Share on Facebook
Share on Twitter
Share on LinkedIn

You’ve likely heard of bail and have a vague notion of what bail is. If you are ever held in custody as an accused person waiting for their court appearance, however, bail will likely become a very important subject of which you will want to know much more. Here, we’ll discuss bail basics and what you should know about it.

What is Bail?

Bail is security in the form of money that an accused person gives, or is given on the accused’s behalf, as a promise that the accused will appear as directed at the designated court proceeding. In other words, bail is money that will allow an accused person to be released from custody while they await trial. If a court requires a set bail amount and the accused can produce that amount, then the accused can just pay and get out on bail. Sometimes, the court will accept collateral as bail. Collateral may be any number of assets including real property, vehicles, and other valuable property.

If the accused does not have that amount of money or cannot access that amount of money at the time bail is set, then the accused may be able to request a bail bond. A bail bond is a legally binding agreement between the accused and a bonds company where the bonds company promises to post bail and the accused promises to appear for court.

Every court in Texas has a bond schedule that provides guidance to judges on setting bail which will vary depending on the type of crime. Judges and magistrates, however, have discretion in adjusting the bail amount and can consider a number of factors in doing so. Some of the common factors courts will use to set the bail amount include:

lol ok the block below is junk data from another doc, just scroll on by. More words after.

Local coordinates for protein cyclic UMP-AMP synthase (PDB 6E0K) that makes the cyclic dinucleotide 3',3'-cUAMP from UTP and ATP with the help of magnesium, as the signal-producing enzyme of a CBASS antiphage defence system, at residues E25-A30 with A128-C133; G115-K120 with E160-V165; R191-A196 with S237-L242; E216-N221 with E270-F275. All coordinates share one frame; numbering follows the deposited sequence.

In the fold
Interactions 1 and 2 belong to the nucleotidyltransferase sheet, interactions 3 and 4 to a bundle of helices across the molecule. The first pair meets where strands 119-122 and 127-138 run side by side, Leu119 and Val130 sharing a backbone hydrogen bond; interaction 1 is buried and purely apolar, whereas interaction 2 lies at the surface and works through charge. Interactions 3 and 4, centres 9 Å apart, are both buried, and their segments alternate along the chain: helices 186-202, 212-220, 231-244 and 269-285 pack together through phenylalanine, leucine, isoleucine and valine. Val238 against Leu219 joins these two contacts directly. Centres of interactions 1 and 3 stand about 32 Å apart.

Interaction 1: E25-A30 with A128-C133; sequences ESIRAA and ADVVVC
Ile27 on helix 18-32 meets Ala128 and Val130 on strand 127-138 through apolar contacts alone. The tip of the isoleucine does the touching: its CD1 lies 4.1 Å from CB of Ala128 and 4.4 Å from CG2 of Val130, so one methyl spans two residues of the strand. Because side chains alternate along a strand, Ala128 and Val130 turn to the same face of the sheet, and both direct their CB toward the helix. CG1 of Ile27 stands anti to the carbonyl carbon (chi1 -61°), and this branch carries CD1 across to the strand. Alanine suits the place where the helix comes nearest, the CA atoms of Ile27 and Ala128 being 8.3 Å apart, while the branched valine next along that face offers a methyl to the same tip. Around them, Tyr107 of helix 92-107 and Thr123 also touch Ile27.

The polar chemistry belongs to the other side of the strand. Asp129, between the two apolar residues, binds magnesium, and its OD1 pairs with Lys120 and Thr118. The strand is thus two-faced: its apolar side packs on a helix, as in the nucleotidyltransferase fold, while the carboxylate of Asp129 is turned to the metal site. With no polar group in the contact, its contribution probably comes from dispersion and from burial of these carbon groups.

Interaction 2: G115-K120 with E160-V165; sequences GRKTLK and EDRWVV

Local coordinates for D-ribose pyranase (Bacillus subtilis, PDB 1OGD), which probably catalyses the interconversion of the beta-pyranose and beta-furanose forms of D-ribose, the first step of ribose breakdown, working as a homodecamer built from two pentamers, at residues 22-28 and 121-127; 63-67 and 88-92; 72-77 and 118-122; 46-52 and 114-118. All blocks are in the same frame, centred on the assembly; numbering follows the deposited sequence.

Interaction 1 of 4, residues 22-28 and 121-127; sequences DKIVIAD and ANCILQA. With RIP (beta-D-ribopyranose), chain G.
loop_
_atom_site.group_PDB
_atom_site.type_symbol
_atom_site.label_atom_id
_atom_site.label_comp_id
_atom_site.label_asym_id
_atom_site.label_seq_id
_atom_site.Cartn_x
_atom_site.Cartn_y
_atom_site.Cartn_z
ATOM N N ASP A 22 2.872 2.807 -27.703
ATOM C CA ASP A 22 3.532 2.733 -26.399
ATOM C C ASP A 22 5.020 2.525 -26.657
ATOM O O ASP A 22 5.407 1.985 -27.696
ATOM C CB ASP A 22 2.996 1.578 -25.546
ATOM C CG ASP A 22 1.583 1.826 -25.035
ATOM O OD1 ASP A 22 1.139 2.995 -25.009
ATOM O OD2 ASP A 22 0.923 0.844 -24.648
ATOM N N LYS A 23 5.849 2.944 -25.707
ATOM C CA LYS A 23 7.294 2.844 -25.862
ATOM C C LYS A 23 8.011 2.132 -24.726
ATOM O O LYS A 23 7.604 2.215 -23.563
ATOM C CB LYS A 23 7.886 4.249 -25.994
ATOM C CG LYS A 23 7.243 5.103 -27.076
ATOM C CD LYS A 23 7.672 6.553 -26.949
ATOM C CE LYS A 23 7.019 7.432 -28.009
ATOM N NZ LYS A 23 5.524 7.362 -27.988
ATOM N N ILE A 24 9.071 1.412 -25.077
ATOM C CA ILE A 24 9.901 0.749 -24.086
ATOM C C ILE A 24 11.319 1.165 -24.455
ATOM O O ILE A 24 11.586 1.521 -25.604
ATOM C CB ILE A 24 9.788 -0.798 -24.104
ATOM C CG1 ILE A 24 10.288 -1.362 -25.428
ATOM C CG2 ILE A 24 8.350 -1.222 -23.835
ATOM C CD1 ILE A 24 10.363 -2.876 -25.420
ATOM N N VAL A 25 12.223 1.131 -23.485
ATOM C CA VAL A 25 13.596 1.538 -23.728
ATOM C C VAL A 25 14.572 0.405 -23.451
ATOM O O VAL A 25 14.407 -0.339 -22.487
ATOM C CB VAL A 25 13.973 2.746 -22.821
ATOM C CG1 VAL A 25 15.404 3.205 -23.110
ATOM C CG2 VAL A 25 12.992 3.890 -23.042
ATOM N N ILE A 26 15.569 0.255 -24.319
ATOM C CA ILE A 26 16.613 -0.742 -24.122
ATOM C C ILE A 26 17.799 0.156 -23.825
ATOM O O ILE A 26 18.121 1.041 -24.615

• How severe was the crime?
  • Was the defendant out on bail when they were arrested?
  • Is the defendant on probation for another criminal conviction?
  • Does the defendant pose a risk to society?
  • Does the defendant have prior criminal convictions?
  • Is the defendant a flight risk?

Once bail is set and paid, the defendant will need to return to court for trial. If the defendant makes good on their promise and appears in court, then they will get the bail money back. Failure to appear means that the defendant will not get their money back and there will likely be other serious consequences as well. If the defendant took a bail bond, the premium fee they paid, likely 10%, is nonrefundable. If the defendant appears at trial as promised, the bonds company will get their money back. Should the defendant fail to appear, the bonds company loses the money they posted and the defendant can be held liable for that loss.

Criminal Defense Attorneys

To avoid having to stay incarcerated while waiting for your trial, get the team at Navarrete & Schwartz by your side to negotiate on your behalf at your bail hearing. We are proud to serve the residents of Midland, Texas. Contact us today.